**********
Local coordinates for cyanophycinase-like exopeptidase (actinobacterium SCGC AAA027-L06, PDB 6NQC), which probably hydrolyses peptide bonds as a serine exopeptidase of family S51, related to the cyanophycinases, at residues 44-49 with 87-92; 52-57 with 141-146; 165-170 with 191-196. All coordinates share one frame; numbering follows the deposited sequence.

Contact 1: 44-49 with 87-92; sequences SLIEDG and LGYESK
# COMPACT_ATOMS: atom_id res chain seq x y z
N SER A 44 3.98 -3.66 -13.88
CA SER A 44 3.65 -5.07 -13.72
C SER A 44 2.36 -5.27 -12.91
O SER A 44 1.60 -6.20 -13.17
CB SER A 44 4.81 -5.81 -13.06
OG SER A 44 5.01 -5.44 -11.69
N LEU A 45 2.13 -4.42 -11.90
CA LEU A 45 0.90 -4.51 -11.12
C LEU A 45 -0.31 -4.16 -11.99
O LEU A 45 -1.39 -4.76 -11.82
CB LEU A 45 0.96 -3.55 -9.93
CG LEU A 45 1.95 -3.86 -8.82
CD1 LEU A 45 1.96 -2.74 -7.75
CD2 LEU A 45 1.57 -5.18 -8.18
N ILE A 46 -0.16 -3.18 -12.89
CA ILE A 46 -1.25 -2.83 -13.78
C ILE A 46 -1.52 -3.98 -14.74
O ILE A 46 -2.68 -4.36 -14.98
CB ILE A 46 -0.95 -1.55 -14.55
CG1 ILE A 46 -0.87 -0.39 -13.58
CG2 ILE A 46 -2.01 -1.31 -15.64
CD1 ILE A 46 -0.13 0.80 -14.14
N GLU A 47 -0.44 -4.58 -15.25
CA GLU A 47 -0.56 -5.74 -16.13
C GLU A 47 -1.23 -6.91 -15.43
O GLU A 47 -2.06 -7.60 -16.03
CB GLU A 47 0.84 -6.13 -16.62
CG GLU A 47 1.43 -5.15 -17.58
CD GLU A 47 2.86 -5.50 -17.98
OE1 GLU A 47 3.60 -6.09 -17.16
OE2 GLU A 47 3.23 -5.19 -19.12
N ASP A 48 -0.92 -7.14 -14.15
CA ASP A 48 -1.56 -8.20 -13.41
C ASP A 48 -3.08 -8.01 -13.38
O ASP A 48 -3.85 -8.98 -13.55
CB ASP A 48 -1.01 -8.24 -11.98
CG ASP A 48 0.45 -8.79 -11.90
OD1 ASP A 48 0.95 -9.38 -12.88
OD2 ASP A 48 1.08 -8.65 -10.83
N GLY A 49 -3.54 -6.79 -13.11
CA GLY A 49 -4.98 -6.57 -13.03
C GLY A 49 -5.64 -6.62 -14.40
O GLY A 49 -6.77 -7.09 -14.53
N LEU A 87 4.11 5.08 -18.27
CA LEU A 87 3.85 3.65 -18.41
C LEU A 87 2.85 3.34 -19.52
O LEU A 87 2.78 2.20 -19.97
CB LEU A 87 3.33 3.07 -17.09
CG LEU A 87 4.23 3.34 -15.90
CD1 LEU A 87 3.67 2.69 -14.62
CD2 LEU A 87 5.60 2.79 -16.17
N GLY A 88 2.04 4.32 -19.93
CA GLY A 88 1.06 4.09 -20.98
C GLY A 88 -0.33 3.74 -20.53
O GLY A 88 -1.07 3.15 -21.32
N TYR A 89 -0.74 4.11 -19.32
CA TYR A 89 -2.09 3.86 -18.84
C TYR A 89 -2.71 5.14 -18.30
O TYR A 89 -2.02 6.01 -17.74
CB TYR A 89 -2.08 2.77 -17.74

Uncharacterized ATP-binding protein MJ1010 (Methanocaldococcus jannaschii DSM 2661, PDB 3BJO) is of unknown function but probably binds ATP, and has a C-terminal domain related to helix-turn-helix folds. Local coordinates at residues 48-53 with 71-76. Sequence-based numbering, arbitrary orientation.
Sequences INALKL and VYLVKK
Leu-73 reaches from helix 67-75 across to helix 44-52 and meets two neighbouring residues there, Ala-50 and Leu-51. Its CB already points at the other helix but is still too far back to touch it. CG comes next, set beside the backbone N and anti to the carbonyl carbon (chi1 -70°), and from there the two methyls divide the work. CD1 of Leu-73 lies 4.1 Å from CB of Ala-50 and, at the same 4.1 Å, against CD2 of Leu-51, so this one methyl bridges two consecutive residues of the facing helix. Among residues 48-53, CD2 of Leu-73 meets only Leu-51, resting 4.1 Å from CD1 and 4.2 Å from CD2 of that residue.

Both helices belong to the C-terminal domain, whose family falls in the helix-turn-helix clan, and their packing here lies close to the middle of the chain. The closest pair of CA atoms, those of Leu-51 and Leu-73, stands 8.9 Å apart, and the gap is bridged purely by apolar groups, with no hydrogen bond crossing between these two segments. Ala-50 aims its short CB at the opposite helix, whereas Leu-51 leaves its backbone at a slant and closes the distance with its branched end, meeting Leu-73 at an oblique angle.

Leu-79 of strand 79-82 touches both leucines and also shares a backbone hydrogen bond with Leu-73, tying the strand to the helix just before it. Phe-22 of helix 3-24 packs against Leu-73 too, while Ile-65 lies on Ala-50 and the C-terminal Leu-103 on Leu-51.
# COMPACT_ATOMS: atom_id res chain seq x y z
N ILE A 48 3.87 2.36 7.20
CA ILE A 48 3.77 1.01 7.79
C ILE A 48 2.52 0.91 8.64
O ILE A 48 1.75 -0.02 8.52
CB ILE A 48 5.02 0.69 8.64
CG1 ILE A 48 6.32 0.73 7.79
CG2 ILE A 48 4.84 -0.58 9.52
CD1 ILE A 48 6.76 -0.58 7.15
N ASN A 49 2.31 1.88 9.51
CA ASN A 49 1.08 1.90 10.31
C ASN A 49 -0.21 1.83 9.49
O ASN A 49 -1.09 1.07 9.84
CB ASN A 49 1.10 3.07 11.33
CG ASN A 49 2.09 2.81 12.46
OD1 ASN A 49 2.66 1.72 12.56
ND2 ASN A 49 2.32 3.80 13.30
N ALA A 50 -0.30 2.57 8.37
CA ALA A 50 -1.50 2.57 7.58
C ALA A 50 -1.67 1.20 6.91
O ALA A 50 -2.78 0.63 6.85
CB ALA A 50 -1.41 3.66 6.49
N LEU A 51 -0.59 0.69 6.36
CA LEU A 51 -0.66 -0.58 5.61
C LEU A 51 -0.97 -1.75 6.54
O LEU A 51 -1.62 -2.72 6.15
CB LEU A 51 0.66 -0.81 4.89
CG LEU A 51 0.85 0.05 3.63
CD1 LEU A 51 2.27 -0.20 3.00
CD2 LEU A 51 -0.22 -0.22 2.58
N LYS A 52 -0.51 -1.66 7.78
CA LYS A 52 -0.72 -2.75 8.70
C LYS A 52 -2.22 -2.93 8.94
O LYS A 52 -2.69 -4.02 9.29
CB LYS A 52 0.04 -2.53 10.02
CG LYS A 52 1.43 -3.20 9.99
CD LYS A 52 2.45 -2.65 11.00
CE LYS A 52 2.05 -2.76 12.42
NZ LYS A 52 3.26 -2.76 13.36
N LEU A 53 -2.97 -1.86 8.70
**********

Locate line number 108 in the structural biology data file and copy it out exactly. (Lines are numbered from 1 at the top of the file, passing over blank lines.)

N LEU A 53 -2.97 -1.86 8.70